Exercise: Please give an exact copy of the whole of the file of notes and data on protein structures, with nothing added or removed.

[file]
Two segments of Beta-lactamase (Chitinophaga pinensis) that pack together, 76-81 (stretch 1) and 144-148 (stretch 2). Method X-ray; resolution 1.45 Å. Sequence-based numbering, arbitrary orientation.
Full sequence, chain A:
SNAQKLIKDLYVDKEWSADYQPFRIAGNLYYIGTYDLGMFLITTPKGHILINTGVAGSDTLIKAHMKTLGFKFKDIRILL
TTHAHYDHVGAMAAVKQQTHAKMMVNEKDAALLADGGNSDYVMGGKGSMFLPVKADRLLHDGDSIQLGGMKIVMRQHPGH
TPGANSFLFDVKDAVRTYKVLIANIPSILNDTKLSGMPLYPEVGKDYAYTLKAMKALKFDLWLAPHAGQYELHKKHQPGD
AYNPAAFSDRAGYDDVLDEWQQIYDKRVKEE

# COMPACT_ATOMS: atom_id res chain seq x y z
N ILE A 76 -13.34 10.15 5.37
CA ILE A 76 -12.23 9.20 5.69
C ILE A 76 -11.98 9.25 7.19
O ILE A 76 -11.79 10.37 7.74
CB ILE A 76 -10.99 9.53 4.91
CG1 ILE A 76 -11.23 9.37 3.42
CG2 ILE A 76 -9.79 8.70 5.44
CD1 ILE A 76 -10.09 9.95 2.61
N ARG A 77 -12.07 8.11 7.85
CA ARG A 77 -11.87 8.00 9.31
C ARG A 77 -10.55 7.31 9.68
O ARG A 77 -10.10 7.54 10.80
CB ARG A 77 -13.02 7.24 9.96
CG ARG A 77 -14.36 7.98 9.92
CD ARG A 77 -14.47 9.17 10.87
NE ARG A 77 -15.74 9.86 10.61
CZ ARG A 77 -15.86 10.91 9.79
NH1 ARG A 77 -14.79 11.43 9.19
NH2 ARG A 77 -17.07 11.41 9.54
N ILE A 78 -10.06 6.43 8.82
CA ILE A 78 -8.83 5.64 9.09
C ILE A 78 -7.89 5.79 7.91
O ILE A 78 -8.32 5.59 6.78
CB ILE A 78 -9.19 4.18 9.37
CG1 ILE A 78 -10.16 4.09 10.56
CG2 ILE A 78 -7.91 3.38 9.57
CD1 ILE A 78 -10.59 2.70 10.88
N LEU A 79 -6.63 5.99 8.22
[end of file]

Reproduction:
Two segments of Beta-lactamase (Chitinophaga pinensis) that pack together, 76-81 (stretch 1) and 144-148 (stretch 2). Method X-ray; resolution 1.45 Å. Sequence-based numbering, arbitrary orientation.
Full sequence, chain A:
SNAQKLIKDLYVDKEWSADYQPFRIAGNLYYIGTYDLGMFLITTPKGHILINTGVAGSDTLIKAHMKTLGFKFKDIRILL
TTHAHYDHVGAMAAVKQQTHAKMMVNEKDAALLADGGNSDYVMGGKGSMFLPVKADRLLHDGDSIQLGGMKIVMRQHPGH
TPGANSFLFDVKDAVRTYKVLIANIPSILNDTKLSGMPLYPEVGKDYAYTLKAMKALKFDLWLAPHAGQYELHKKHQPGD
AYNPAAFSDRAGYDDVLDEWQQIYDKRVKEE

# COMPACT_ATOMS: atom_id res chain seq x y z
N ILE A 76 -13.34 10.15 5.37
CA ILE A 76 -12.23 9.20 5.69
C ILE A 76 -11.98 9.25 7.19
O ILE A 76 -11.79 10.37 7.74
CB ILE A 76 -10.99 9.53 4.91
CG1 ILE A 76 -11.23 9.37 3.42
CG2 ILE A 76 -9.79 8.70 5.44
CD1 ILE A 76 -10.09 9.95 2.61
N ARG A 77 -12.07 8.11 7.85
CA ARG A 77 -11.87 8.00 9.31
C ARG A 77 -10.55 7.31 9.68
O ARG A 77 -10.10 7.54 10.80
CB ARG A 77 -13.02 7.24 9.96
CG ARG A 77 -14.36 7.98 9.92
CD ARG A 77 -14.47 9.17 10.87
NE ARG A 77 -15.74 9.86 10.61
CZ ARG A 77 -15.86 10.91 9.79
NH1 ARG A 77 -14.79 11.43 9.19
NH2 ARG A 77 -17.07 11.41 9.54
N ILE A 78 -10.06 6.43 8.82
CA ILE A 78 -8.83 5.64 9.09
C ILE A 78 -7.89 5.79 7.91
O ILE A 78 -8.32 5.59 6.78
CB ILE A 78 -9.19 4.18 9.37
CG1 ILE A 78 -10.16 4.09 10.56
CG2 ILE A 78 -7.91 3.38 9.57
CD1 ILE A 78 -10.59 2.70 10.88
N LEU A 79 -6.63 5.99 8.22